Madras High Court: G.R. Swaminathan, J., while retention of custody of an Elephant named ‘Lalitha’ to her caretaker with whom she had stayed for almost 20 years and had an emotional bonding observed that
“Just solutions to legal issues may sometimes lie outside the formal statutory framework. Judges should therefore boldly think outside the box and not feel inhibited or timid.”
The above lines were quoted since the present case pertained to “Lalitha” a female elephant, and Court found light not in the provisions of the Wild Life (Protection) Act, 1972 but in the pages of Peter Wohlleben’s “The Inner Life of Animals”.
G. Thangappan had originally purchased Lalitha and the ownership certificate for the same was issued. Later the said elephant was bought by Mohammed Aslam and sold her to Kannathu Kunju Mohammed.
Petitioner purchased ‘Lalitha’ in 2000 and the applied to seek transfer of ownership.
While the petitioner awaited for the transfer ownership the said request was rejected in March 2020 with the imposition of penalties for having transported Lalitha from one place to another without permission.
Crux of filing the instant petition
Petitioner sought rejection order in regard to the transfer of ownership to be set aside.
Analysis, Law and Decision
Section 43 (1) of the Wild Life (Protection) Act, 1972 states that no person having in his possession captive animal in respect of which he has a certificate of ownership shall transfer by way of sale or offer for sale or by any other mode of consideration of commercial nature such animal.
Section 39 (3) of the Wild Life (Protection) Act, 1972 states that no person shall, without the previous permission in writing of the Chief Wild Life Warden or the authorised officer acquire or keep in his possession, custody or control, or transfer to any person, whether by way of gift, sale or otherwise any wild animal falling within the purview of the Act.
Was the sale of Lalitha Illegal?
The significant fact noted by the Court was that there could be no dispute that the sale of Lalitha in the first place by Thiru, Thangappan was illegal and subsequent sales were also vitiated.
Since no prior permission was obtained by the petitioner for acquiring Lalitha, the said was rightly rejected and hence the bench upheld the said order to be valid.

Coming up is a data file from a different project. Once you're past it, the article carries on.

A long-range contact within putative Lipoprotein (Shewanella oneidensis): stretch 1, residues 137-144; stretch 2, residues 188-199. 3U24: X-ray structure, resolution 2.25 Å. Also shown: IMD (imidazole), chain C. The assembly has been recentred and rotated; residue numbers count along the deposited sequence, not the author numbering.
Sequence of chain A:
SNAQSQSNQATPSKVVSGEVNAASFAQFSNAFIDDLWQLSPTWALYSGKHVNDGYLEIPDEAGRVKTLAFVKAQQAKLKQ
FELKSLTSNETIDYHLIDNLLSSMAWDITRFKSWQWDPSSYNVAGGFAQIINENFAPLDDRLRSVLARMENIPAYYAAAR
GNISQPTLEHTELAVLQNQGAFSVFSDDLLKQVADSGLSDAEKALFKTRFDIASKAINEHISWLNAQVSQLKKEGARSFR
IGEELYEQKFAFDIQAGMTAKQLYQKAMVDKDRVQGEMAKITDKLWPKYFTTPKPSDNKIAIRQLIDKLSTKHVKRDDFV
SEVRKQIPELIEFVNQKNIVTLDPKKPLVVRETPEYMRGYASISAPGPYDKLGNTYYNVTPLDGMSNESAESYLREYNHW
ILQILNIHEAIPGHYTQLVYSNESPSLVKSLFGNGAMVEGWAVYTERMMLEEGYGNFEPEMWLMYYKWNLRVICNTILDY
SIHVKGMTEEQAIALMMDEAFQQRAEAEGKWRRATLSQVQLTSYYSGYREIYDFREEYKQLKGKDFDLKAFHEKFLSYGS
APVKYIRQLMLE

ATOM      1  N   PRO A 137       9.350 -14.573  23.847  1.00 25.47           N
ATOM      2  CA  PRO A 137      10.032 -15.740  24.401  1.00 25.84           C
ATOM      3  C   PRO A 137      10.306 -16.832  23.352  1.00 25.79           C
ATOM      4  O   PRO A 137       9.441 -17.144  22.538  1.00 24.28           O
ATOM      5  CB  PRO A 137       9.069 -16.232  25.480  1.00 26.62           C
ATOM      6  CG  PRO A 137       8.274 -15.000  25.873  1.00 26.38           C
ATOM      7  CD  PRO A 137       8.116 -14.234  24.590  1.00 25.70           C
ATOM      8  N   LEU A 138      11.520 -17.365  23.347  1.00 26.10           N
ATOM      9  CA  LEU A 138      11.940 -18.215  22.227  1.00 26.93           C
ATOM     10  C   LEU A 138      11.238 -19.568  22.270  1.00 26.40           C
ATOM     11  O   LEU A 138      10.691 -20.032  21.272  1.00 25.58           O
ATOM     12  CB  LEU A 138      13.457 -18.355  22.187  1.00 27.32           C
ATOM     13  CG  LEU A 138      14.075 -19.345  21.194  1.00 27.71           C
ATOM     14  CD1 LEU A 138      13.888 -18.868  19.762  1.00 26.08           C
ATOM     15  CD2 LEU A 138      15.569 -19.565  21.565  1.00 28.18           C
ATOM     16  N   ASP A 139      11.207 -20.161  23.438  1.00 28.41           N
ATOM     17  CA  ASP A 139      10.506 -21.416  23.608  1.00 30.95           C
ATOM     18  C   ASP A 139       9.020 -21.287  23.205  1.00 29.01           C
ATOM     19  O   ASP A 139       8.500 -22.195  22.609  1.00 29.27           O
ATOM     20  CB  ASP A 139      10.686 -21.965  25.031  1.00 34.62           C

Respondents stated that the petitioner will have to surrender possession of the animal for being shifted to the camp maintained by the Forest Department.
Bench considered the above, whether the same could be permitted or not?
Court while considering the above question observed that:
Elephants are known to be sensitive and possessed of self-awareness. They have passed what is known as “mirror test”.
German naturalist Peter Wohlleben, after years of direct, personal observation, says that animals also feel the very same emotions which the humans are capable of. Feelings of love, grief and compassion are equally found in the animals.
Article 51A (g) of the Constitution of India calls upon us to have compassion for living creatures.
Supreme Court in Animal Welfare Board of India v. A. Nagaraja, (2014) 7 SCC 547, after noting that Chapter 7.1.2 of the guidelines of World Organization of Animal Health (OIE), recognizes five internationally recognized freedoms for animals such as (i) freedom from hunger, thirst and malnutrition; (ii) freedom from fear and distress; (iii) freedom from physical and thermal discomfort; (iv) freedom from pain, injury and disease; and (v) freedom to express normal patterns of behavior declared that Sections 3 and 11 of the Prevention of Cruelty to Animals Act, 1960.
In light of the above-cited case, High Court held that Lalitha is entitled to express her normal patterns of behaviour.